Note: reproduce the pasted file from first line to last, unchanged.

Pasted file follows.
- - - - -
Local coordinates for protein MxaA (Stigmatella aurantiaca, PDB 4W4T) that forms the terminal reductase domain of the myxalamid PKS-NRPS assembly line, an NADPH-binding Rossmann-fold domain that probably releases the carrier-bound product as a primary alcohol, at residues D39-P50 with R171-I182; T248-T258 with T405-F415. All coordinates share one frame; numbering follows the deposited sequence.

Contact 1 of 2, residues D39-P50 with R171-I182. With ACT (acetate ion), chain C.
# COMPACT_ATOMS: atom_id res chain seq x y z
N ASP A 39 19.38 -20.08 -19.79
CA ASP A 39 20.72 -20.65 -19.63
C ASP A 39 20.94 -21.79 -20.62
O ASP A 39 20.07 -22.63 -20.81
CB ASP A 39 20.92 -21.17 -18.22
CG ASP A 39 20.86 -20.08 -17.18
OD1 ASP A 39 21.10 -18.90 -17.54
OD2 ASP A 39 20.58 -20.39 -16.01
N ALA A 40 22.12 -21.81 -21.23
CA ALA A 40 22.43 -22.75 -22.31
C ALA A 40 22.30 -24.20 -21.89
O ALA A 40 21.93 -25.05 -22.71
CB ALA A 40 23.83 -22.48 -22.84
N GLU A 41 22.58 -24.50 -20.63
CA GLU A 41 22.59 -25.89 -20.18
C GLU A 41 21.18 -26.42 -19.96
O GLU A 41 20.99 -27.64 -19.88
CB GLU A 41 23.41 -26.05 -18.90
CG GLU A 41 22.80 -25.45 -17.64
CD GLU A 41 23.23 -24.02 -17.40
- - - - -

Local coordinates for protein MxaA (Stigmatella aurantiaca, PDB 4W4T) that forms the terminal reductase domain of the myxalamid PKS-NRPS assembly line, an NADPH-binding Rossmann-fold domain that probably releases the carrier-bound product as a primary alcohol, at residues D39-P50 with R171-I182; T248-T258 with T405-F415. All coordinates share one frame; numbering follows the deposited sequence.

Contact 1 of 2, residues D39-P50 with R171-I182. With ACT (acetate ion), chain C.
# COMPACT_ATOMS: atom_id res chain seq x y z
N ASP A 39 19.38 -20.08 -19.79
CA ASP A 39 20.72 -20.65 -19.63
C ASP A 39 20.94 -21.79 -20.62
O ASP A 39 20.07 -22.63 -20.81
CB ASP A 39 20.92 -21.17 -18.22
CG ASP A 39 20.86 -20.08 -17.18
OD1 ASP A 39 21.10 -18.90 -17.54
OD2 ASP A 39 20.58 -20.39 -16.01
N ALA A 40 22.12 -21.81 -21.23
CA ALA A 40 22.43 -22.75 -22.31
C ALA A 40 22.30 -24.20 -21.89
O ALA A 40 21.93 -25.05 -22.71
CB ALA A 40 23.83 -22.48 -22.84
N GLU A 41 22.58 -24.50 -20.63
CA GLU A 41 22.59 -25.89 -20.18
C GLU A 41 21.18 -26.42 -19.96
O GLU A 41 20.99 -27.64 -19.88
CB GLU A 41 23.41 -26.05 -18.90
CG GLU A 41 22.80 -25.45 -17.64
CD GLU A 41 23.23 -24.02 -17.40